Malaysia denies nuclear links

Malaysia will write to the US embassy to protest against allegations President George Bush that it was involved in black market nuclear proliferation.

    Malaysian FM Hamid Albar (R) says Malaysia is unfairly targeted

    Foreign Minister Sayyid Hamid Albar was quoted by the country's Sunday Star as saying Malaysia was being unfairly targeted because it was a Muslim country and lumped together with countries such as Iran, North Korea and Libya.

    "Malaysia is not even in that league of countries which have nuclear proliferation capabilities. It is totally uncalled for," he said.

    Sayyid Hamid said Bush had ignored Malaysia's cooperation with the United States on issues such as the international fight against terrorism and the non-proliferation of nuclear weapons.

    "We are very disappointed," he said.

    "What he (Bush) said was very misleading. We will write to the embassy soon to communicate our displeasure and our unhappiness."

    Centrifuge parts

    In a speech at the National Defence University in Washington last Wednesday, Bush repeated charges that centrifuge parts for Libya's nuclear weapons uranium-enrichment programme were manufactured in Malaysia.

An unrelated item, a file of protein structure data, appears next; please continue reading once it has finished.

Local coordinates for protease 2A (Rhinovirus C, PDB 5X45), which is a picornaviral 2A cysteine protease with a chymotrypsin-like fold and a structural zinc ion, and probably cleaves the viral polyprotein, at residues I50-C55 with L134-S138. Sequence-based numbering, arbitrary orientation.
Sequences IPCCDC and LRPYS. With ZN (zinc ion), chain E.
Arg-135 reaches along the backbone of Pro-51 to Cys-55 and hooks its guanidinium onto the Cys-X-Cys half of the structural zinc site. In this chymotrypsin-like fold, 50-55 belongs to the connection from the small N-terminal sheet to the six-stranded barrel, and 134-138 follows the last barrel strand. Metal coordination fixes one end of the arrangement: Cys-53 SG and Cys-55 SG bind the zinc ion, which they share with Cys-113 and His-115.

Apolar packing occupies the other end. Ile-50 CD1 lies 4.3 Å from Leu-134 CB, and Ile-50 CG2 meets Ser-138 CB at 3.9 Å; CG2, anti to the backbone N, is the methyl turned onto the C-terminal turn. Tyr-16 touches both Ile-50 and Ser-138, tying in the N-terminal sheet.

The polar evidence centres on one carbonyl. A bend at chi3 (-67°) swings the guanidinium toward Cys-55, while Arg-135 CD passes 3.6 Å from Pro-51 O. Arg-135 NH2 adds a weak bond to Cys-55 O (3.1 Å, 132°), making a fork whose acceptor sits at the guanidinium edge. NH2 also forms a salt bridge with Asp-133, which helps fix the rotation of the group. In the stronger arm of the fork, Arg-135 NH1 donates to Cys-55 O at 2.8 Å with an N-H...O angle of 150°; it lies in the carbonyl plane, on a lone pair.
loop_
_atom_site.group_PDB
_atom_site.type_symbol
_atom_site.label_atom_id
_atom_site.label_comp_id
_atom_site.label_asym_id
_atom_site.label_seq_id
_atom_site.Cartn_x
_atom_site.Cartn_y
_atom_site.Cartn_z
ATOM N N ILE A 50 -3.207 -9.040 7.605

Pakistani scientist AQ Khan
    admitted to black market sales

    He was seeking global support for tighter curbs on nuclear know-how, taking aim at North Korea, Iran and black market sales by Pakistan's disgraced scientist Abd Al-Qadir Khan.

    The company involved, Scomi Precision Engineering (SCOPE), has admitted making parts found on a ship heading for Libya, but said it did not know their final destination and believed they were for the oil and gas industries.

    The company is controlled by Prime Minister Abd Allah Ahmad Badawi's son, Kamal al-Ddin.

    Abd Allah has ordered a police investigation into the case and police said later initial investigations had revealed the company did not commit any criminal offence. 



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